This photograph of Central Park in Manhattan was taken by aerial photographer Sergey Semenov.
Lydia Callis, NYC Mayor Bloomberg’s ASL interpreter, is fantastically animated. She makes quite a striking juxtaposition with Bloomberg, possibly one of the least expressive people on the planet. She’s become so popular that she even has her own fan-tumblr, and according to Kambri Crews of the Huffington Post (also a Child of Deaf Adults, or CODA), Callis’ expressiveness is not play-acting at all:
The only harmful editorial I’ve seen in sharing clips of Callis in action aren’t criticizing her or her skills or uncovering a widespread hatred of deaf people or their language. Nope, they love her and are fascinated by ASL. Instead, their “negative” comments are borne from unfamiliarity with ASL as a language assuming Callis is being “over-animated” or hopped up on Red Bull.
For example, these folks on Huffington Post, excited to share her awesomeness said she’s “mugging for the camera and gesturing wildly“. If you read the full post, you’ll quickly surmise they are big fans of Callis. But in their description of her interpreting, they show their ignorance on how ASL works.
We speakers of ASL know that her exaggerated expressions are key to conveying tone, meaning and emotion. DUH! Sure, it’s a bit lazy on the writer’s part to not research something before making comment. They meant no harm. It was a fun piece. What’s to research? I get it. But many, probably most, people who aren’t familiar with ASL don’t realize Callis’ emphatic signing is an essential attribute of the language.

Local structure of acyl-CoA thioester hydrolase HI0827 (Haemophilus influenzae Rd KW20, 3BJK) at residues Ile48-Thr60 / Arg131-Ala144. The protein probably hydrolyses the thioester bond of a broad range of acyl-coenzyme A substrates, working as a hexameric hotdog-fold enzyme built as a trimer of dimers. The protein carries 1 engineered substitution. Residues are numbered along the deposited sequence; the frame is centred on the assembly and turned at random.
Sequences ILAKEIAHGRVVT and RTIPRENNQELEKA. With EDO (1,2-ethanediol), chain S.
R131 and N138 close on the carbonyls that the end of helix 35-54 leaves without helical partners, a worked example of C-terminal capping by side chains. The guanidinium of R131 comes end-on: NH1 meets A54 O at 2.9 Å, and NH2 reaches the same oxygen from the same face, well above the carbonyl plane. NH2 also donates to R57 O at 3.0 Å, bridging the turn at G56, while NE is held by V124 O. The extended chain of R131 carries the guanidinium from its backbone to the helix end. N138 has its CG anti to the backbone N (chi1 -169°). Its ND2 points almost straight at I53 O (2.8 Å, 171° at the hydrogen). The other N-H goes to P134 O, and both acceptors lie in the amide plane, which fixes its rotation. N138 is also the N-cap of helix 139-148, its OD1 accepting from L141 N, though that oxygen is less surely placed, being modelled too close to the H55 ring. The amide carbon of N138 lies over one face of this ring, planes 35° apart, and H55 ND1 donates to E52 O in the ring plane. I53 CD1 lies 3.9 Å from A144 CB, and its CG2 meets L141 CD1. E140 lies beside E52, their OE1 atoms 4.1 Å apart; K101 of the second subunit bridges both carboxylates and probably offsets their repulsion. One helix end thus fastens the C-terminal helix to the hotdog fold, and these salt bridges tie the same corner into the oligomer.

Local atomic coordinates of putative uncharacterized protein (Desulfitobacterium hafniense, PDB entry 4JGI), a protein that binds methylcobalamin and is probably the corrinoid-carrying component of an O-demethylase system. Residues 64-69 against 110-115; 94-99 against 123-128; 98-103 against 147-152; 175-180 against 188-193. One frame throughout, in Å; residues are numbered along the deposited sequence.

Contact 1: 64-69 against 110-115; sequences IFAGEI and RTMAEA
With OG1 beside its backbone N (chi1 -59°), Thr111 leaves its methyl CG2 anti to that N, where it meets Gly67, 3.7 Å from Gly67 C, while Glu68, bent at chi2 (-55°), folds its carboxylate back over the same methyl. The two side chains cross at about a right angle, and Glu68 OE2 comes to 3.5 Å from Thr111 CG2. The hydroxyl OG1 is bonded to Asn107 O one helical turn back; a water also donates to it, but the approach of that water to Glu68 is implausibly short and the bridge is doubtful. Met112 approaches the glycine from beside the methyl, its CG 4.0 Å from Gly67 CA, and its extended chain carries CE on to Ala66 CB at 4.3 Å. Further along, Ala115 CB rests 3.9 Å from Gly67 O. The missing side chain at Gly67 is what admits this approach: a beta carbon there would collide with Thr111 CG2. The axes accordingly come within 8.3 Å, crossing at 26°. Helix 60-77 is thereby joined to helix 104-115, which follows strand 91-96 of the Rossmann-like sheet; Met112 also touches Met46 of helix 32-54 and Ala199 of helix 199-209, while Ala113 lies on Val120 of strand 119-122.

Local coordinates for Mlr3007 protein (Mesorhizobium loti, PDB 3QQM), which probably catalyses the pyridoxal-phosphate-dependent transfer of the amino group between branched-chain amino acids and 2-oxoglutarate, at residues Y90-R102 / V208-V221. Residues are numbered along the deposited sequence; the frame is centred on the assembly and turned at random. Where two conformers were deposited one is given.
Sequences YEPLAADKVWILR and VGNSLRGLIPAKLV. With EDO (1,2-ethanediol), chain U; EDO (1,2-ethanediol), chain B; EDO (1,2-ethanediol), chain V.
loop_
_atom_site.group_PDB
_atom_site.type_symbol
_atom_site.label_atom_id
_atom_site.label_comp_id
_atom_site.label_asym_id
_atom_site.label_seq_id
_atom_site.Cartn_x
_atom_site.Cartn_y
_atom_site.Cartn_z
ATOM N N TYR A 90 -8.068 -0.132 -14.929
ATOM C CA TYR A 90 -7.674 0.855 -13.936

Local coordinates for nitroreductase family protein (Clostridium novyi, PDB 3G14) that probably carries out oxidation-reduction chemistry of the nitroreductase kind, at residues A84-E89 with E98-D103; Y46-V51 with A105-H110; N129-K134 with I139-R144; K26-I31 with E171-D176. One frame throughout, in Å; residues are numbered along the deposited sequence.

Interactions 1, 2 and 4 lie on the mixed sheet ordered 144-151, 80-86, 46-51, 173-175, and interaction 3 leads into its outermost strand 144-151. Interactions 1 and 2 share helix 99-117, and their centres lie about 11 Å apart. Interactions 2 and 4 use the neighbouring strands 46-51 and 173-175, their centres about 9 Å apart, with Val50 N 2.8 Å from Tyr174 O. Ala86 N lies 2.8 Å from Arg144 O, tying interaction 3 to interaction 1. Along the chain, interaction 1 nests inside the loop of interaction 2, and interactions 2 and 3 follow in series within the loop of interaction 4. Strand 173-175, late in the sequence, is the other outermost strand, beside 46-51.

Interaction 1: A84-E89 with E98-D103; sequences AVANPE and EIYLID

A great piece about a wonderful man in New York City and his fascinating home.
Bookseller Charles Mysak has sold books out of his car every day in the same spot in New York City’s Upper West Side for 11 years, feeding 36 dollars in quarters into the parking meter every day to keep the space. Alden Peters, a student at NYU, has made a short documentary about Mysak.
Tom Chiarelle, writing for Esquire magazine, went to New York City with a stack of $20 bills to see what it could get him. Turns out it gets you a lot. From the article:
A twenty should not be a ticket so much as a solution. You have a problem, you need something from the back room, you don’t want to wait, you whip out the twenty.
I could have stood in line at the airport cabstand for fifteen minutes like every other mook in the world, freezing my balls off, but such is not the way of the twenty-dollar millionaire. I walked straight to the front of the line and offered a woman twenty bucks for her spot. She took it with a shrug. Behind her, people crackled. “Hey! Ho!” they shouted. I knew exactly what that meant. It wasn’t good. I needed to get in a cab soon. One of the guys flagging cabs pointed me to the back of the line. That’s when I grabbed him by the elbow, pulled him close, and shook his hand, passing the next twenty. I was now down forty dollars for a twenty-dollar cab ride. He tilted his head and nodded to his partner. I peeled another twenty and they let me climb in. As we pulled away, someone in the line threw a half-empty cup of coffee against my window.
The $20 Theory of the Universe [Esquire]